Dark Reading is part of the Informa Tech Division of Informa PLC

This site is operated by a business or businesses owned by Informa PLC and all copyright resides with them.Informa PLC's registered office is 5 Howick Place, London SW1P 1WG. Registered in England and Wales. Number 8860726.

Vulnerabilities / Threats //

Advanced Threats

10/3/2016
06:00 PM
Connect Directly
Twitter
LinkedIn
RSS
E-Mail
50%
50%

IoT DDoS Attack Code Released

Mirai malware could signal the beginning of new trend in using Internet of Things devices as bots for DDoS attacks.

The perpetrator of a massive distributed denial-of-service (DDoS) attack on the KrebsOnSecurity website last month has publicly released the code used in the assault in a move that security analysts fear could make it much easier for others to launch similar salvos.

Called Mirai, the malware is designed to search for and attack Internet-connected consumer devices that are protected only with default passwords and usernames, according to a KrebsOnSecurity blog post on Saturday.

A Hackforums user with the nickname "Anna-senpai" released the code apparently in response to the increased scrutiny of vulnerable IoT devices by ISPs following the recent DDoS attack on the site run by security blogger and researcher Brian Krebs.

Mirai is one of two malware families to have surfaced recently that is designed explicitly to create botnets from vulnerable IoT devices. The other is Bashlight, a malware that is thought to have infected over a million IoT devices and co-opted them into a botnet, according to KrebsOnSecurity, pointing to research from Level 3 Communications.

Mirai is designed to attack IoT systems running BusyBox, which is an executable file that combines multiple small versions of Unix utilities, MalwareTech said in an analysis of the malware. The malware was used to create a botnet comprised mostly of home routers and network-enabled cameras, digital video recorders and other IoT devices.

The botnet was used to launch a 620 Gbps DDoS attack on KrebsOnSecurity's website and another one last week that exceeded 1 Tbps in size against French Internet service provider OVH. Both were easily the largest-ever DDoS attacks in terms of bandwidth size seen so far.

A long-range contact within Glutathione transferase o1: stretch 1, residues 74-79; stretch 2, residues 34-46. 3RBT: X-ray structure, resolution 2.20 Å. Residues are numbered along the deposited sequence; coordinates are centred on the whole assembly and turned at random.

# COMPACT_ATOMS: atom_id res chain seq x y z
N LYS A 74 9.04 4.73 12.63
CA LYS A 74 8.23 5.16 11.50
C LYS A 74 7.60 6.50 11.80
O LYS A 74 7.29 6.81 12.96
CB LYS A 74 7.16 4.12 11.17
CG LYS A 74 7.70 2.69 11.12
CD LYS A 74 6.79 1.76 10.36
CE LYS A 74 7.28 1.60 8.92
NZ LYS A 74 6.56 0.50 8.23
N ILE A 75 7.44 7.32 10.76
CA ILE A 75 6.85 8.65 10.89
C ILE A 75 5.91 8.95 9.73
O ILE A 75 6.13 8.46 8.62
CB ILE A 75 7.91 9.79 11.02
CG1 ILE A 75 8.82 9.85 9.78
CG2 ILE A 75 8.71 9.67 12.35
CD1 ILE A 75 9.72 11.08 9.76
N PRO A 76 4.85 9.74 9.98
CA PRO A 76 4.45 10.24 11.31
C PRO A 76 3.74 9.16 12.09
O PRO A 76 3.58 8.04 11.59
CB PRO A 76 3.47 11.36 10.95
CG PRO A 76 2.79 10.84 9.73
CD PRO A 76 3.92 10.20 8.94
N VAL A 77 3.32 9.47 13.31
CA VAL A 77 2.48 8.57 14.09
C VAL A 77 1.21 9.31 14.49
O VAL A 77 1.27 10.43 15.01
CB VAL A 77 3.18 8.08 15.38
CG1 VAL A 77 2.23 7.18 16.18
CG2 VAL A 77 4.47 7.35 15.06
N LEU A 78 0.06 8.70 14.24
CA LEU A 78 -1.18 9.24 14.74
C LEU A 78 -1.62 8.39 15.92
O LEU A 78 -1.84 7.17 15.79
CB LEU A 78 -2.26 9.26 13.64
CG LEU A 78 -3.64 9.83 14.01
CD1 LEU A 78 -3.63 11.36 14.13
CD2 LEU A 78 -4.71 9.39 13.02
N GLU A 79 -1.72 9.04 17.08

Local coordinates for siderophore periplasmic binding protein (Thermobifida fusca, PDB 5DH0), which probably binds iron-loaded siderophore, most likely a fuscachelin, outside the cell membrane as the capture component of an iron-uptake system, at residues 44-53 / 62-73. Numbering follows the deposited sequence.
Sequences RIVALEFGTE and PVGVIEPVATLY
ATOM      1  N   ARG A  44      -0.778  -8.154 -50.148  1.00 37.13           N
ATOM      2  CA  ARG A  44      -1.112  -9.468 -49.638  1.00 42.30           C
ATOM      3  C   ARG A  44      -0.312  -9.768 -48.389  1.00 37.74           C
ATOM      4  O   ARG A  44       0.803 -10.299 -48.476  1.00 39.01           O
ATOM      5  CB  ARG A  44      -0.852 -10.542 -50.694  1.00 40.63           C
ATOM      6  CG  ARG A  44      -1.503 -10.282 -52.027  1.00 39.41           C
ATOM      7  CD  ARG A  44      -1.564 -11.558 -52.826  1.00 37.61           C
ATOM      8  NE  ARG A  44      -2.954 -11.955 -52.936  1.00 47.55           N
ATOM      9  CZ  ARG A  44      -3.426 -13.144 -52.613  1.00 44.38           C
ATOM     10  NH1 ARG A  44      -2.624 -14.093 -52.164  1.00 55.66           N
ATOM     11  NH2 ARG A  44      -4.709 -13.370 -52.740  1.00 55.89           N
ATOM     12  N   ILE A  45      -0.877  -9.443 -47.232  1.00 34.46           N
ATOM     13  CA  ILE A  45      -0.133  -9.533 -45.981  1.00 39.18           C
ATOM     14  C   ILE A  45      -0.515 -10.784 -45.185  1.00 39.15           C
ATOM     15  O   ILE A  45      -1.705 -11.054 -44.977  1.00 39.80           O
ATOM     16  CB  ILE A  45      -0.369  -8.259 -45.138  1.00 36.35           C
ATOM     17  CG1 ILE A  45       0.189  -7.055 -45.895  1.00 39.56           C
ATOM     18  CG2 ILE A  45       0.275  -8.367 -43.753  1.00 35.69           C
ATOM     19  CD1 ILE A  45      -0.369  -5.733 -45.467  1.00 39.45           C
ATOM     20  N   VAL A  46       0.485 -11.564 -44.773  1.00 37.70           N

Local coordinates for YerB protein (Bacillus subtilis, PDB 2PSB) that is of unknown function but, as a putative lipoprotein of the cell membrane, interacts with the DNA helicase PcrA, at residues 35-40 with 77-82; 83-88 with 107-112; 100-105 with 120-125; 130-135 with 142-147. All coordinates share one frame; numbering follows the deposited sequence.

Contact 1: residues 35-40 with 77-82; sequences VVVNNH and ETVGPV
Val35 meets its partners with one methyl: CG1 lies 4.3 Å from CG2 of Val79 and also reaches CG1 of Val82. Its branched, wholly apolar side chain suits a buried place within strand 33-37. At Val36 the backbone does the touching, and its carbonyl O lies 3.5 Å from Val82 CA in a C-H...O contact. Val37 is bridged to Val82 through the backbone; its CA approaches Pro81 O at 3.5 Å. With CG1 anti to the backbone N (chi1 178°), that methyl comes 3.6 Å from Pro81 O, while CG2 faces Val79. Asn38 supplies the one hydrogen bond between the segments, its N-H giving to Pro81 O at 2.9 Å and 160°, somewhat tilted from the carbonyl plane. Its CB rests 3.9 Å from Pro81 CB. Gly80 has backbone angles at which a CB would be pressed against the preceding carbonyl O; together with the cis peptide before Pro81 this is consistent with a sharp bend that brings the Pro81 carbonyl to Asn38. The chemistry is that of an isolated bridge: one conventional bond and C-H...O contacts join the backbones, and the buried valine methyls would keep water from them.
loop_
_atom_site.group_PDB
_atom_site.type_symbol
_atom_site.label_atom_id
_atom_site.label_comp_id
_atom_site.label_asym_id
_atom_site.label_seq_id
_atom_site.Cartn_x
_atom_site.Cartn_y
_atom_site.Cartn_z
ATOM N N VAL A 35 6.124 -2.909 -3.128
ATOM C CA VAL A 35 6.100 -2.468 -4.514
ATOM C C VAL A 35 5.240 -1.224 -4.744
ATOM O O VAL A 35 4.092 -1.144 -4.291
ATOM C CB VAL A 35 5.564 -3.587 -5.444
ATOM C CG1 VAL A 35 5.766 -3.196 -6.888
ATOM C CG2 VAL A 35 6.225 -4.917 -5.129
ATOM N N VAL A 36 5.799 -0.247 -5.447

According to MalwareTech, Mirai works by brute-forcing BusyBox systems with a list of over 60 passwords that are commonly used as default. Once on a system, the malware attempts to block others from trying to infect the same machine.

"Mirai appears to be simple and intuitive, which makes it easy to [administer]," says Thomas Pore, director of IT and services at security vendor Plixer International. Once Mirai infects a system, the malware is designed to clean up any trace of its presence in order to avoid detection and to maintain a persistent foothold on the bot, he says.

No Phishing Necessary

What makes Mirai particularly interesting is the use of IoT devices to create a botnet, he says. "The concept of running an IoT botnet is genius because there is no overhead of hiring a spam service to phish users in an attempt to compromise a PC to act as a bot," More says.

For attackers, it is easy and costs next to nothing to scan the Internet for vulnerable IoT devices to attack, he said. And with Mirai source code now publicly available, it is likely that others will begin to use the malware to create their own botnets.

The increased competition for the vulnerable devices, though, could actually result in the scale of Mirai-enabled DDoS attacks becoming smaller, Pore says.

"Perhaps the scale of the attack will lessen if the compromised devices are spread across multiple botnets serving service denials for different targets," he says.